Students consider the choices and reasoning of individual Germans who stayed quiet or spoke up during the first few years of Nazi rule.
Soldiers were not the only ones required to take the new oath that pledged allegiance to Hitler. One German recalled the day he was asked to pledge loyalty to the regime:
I was employed in a defense plant (a war plant, of course, but they were always called defense plants). That was the year of the National Defense Law, the law of “total conscription.” Under the law I was required to take the oath of fidelity. I said I would not; I opposed it in conscience. I was given twenty-four hours to “think it over.” In those twenty-four hours I lost the world . . . .
You see, refusal would have meant the loss of my job, of course, not prison or anything like that. (Later on, the penalty was worse, but this was only 1935.) But losing my job would have meant that I could not get another. Wherever I went I should be asked why I left the job I had, and when I said why, I should certainly have been refused employment. Nobody would hire a “Bolshevik.” Of course, I was not a Bolshevik, but you understand what I mean.
I tried not to think of myself or my family. We might have got out of the country in any case, and I could have got a job in industry or education somewhere else.
What I tried to think of was the people to whom I might be of some help later on, if things got worse (as I believed they would). I had a wide friendship in scientific and academic circles, including many Jews, and “Aryans,” too, who might be in trouble. If I took the oath and held my job, I might be of help, somehow, as things went on. If I refused to take the oath, I would certainly be useless to my friends, even if I remained in the country. I myself would be in their situation.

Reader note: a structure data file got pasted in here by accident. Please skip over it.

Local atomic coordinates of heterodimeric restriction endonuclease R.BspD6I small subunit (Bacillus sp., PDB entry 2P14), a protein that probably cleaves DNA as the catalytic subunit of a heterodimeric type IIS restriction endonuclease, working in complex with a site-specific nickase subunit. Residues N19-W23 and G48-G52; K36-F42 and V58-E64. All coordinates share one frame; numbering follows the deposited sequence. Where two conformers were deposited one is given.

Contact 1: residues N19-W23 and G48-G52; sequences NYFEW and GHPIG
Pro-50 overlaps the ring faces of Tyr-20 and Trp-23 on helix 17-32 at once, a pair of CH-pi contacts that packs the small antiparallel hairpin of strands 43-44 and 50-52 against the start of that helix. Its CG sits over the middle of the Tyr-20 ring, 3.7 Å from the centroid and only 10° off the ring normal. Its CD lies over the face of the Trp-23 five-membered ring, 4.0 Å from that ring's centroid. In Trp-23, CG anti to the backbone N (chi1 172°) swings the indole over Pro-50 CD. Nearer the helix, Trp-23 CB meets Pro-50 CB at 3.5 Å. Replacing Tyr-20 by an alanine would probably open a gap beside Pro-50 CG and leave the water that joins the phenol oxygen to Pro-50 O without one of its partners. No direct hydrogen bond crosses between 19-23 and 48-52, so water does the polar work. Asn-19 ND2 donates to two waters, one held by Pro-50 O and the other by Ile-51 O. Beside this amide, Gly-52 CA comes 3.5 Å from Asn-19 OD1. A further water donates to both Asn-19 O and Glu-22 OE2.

The next day, after “thinking it over,” I said I would take the oath with the mental reservation, that, by the words with which the oath began, “Ich schwöre bei Gott,” “I swear by God,” I understood that no human being and no government had the right to override my conscience. My mental reservations did not interest the official who administered the oath. He said, “Do you take the oath?” and I took it. That day the world was lost, and it was I who lost it.
First of all, there is the problem of the lesser evil. Taking the oath was not so evil as being unable to help my friends later on would have been. But the evil of the oath was certain and immediate, and the helping of my friends was in the future and therefore uncertain. I had to commit a positive evil there and then, in the hope of a possible good later on. The good outweighed the evil; but the good was only a hope, the evil a fact . . . . The hope might not have been realized—either for reasons beyond my control or because I became afraid later on or even because I was afraid all the time and was simply fooling myself when I took the oath in the first place . . .
There I was in 1935, a perfect example of the kind of person who, with all his advantages in birth, in education, and in position, rules (or might easily rule) in any country . . . . My education did not help me, and I had a broader and better education than most have had or ever will have. All it did, in the end, was to enable me to rationalize my failure of faith more easily than I might have done if I had been ignorant. And so it was, I think, among educated men generally, in that time in Germany. Their resistance was no greater than other men’s.1